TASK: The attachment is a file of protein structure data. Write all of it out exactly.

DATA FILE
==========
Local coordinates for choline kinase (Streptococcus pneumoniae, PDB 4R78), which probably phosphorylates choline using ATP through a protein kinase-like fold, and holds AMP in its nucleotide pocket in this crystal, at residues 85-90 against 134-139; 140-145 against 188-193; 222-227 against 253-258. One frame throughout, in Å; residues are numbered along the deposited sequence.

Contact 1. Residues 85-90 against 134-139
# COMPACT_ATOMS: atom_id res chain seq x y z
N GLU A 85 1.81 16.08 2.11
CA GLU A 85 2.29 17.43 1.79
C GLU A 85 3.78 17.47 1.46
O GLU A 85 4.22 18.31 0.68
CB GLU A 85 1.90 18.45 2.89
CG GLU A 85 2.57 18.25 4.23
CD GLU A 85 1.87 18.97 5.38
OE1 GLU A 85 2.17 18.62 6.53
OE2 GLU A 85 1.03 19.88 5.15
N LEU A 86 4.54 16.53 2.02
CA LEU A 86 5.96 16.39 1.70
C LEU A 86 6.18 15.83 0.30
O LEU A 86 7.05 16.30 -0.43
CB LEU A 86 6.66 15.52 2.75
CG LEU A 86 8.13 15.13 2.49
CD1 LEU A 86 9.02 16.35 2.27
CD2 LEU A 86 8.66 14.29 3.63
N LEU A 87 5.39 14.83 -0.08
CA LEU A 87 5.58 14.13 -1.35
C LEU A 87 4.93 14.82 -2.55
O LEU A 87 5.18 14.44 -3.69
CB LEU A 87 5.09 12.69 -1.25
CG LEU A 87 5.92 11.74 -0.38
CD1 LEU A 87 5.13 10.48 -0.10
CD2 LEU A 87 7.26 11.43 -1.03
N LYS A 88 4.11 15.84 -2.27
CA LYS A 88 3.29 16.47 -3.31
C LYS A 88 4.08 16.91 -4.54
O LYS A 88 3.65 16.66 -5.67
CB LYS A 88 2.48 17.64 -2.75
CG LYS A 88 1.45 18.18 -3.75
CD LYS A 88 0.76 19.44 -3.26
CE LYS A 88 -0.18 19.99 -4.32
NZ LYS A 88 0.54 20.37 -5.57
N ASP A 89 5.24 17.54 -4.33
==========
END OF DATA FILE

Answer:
Local coordinates for choline kinase (Streptococcus pneumoniae, PDB 4R78), which probably phosphorylates choline using ATP through a protein kinase-like fold, and holds AMP in its nucleotide pocket in this crystal, at residues 85-90 against 134-139; 140-145 against 188-193; 222-227 against 253-258. One frame throughout, in Å; residues are numbered along the deposited sequence.

Contact 1. Residues 85-90 against 134-139
# COMPACT_ATOMS: atom_id res chain seq x y z
N GLU A 85 1.81 16.08 2.11
CA GLU A 85 2.29 17.43 1.79
C GLU A 85 3.78 17.47 1.46
O GLU A 85 4.22 18.31 0.68
CB GLU A 85 1.90 18.45 2.89
CG GLU A 85 2.57 18.25 4.23
CD GLU A 85 1.87 18.97 5.38
OE1 GLU A 85 2.17 18.62 6.53
OE2 GLU A 85 1.03 19.88 5.15
N LEU A 86 4.54 16.53 2.02
CA LEU A 86 5.96 16.39 1.70
C LEU A 86 6.18 15.83 0.30
O LEU A 86 7.05 16.30 -0.43
CB LEU A 86 6.66 15.52 2.75
CG LEU A 86 8.13 15.13 2.49
CD1 LEU A 86 9.02 16.35 2.27
CD2 LEU A 86 8.66 14.29 3.63
N LEU A 87 5.39 14.83 -0.08
CA LEU A 87 5.58 14.13 -1.35
C LEU A 87 4.93 14.82 -2.55
O LEU A 87 5.18 14.44 -3.69
CB LEU A 87 5.09 12.69 -1.25
CG LEU A 87 5.92 11.74 -0.38
CD1 LEU A 87 5.13 10.48 -0.10
CD2 LEU A 87 7.26 11.43 -1.03
N LYS A 88 4.11 15.84 -2.27
CA LYS A 88 3.29 16.47 -3.31
C LYS A 88 4.08 16.91 -4.54
O LYS A 88 3.65 16.66 -5.67
CB LYS A 88 2.48 17.64 -2.75
CG LYS A 88 1.45 18.18 -3.75
CD LYS A 88 0.76 19.44 -3.26
CE LYS A 88 -0.18 19.99 -4.32
NZ LYS A 88 0.54 20.37 -5.57
N ASP A 89 5.24 17.54 -4.33